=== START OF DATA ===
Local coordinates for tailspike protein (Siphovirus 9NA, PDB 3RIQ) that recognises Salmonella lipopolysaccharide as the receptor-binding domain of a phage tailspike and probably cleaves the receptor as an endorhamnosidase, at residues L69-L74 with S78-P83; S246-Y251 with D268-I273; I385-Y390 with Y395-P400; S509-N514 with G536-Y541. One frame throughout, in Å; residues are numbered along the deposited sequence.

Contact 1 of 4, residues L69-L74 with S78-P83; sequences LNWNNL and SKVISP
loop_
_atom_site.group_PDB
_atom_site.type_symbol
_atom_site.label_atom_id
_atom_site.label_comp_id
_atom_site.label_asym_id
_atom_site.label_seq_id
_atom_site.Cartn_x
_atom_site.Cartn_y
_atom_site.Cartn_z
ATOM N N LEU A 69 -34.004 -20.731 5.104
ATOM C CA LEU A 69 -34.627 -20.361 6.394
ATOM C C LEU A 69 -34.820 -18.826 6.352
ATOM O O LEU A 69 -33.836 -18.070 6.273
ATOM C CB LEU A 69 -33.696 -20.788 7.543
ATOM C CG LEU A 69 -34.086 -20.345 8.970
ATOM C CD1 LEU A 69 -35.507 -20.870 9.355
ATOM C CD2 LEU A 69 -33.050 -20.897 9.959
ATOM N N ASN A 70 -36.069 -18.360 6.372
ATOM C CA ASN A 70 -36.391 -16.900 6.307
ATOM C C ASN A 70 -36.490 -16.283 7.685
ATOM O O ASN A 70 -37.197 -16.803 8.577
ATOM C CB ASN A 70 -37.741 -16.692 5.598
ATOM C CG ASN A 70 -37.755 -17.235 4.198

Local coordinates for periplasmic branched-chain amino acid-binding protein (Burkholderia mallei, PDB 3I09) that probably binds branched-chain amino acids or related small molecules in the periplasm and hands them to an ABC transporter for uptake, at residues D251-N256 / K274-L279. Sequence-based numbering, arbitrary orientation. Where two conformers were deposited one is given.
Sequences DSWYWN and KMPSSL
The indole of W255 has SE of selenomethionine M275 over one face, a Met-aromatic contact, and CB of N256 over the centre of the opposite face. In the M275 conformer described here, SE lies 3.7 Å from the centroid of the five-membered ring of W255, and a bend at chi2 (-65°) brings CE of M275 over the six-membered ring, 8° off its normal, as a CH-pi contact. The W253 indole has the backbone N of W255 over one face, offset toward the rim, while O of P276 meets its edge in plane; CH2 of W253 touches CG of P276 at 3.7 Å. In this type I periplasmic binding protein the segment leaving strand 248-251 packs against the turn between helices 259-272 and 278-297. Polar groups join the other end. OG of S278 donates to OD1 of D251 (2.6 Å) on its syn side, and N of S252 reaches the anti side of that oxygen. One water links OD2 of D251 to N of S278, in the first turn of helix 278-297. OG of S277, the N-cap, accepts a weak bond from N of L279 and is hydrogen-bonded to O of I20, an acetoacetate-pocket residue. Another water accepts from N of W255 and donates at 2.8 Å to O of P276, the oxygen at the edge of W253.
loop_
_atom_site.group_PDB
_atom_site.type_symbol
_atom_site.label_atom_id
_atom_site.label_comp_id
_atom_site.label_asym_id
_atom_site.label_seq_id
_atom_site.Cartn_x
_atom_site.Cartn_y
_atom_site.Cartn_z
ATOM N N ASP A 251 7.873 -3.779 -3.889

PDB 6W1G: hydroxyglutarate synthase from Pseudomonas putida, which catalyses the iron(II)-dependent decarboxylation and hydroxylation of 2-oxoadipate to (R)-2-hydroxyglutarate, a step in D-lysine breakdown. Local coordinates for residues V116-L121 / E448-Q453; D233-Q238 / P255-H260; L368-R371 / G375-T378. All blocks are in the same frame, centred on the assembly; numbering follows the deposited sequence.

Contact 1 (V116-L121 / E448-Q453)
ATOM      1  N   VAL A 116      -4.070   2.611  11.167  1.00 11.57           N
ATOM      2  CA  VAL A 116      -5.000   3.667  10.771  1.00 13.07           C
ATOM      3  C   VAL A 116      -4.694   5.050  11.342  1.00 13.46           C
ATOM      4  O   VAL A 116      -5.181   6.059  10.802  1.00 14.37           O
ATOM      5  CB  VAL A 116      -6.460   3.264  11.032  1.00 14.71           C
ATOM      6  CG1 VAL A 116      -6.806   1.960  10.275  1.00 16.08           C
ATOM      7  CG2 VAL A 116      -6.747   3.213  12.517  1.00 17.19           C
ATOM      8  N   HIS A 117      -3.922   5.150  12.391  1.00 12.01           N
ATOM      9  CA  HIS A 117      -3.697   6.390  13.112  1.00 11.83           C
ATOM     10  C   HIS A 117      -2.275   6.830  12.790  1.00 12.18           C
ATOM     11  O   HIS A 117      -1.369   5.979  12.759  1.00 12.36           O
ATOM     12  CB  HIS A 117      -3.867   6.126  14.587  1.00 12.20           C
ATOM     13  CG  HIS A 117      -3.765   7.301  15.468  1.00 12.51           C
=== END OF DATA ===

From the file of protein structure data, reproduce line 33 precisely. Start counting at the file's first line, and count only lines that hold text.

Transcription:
_atom_site.label_atom_id